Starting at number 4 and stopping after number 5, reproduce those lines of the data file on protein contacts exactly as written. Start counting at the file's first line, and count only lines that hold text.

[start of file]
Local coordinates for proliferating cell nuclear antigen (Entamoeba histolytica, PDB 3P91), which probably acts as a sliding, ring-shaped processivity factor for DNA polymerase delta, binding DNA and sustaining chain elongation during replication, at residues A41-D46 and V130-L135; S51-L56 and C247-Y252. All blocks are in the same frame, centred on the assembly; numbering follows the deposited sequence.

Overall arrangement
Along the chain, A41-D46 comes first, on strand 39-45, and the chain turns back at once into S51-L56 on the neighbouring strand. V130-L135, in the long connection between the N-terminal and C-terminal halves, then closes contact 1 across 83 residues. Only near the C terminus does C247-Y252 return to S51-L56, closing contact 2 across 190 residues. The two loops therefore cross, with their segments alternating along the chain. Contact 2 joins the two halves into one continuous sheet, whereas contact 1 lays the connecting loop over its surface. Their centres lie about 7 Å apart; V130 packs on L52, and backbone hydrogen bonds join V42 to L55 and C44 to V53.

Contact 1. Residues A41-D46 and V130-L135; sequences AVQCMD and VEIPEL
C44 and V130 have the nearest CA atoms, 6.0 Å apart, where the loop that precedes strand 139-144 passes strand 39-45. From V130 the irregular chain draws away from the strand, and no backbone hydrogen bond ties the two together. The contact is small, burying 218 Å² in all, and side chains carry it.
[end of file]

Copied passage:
Contact 1. Residues A41-D46 and V130-L135; sequences AVQCMD and VEIPEL
C44 and V130 have the nearest CA atoms, 6.0 Å apart, where the loop that precedes strand 139-144 passes strand 39-45. From V130 the irregular chain draws away from the strand, and no backbone hydrogen bond ties the two together. The contact is small, burying 218 Å² in all, and side chains carry it.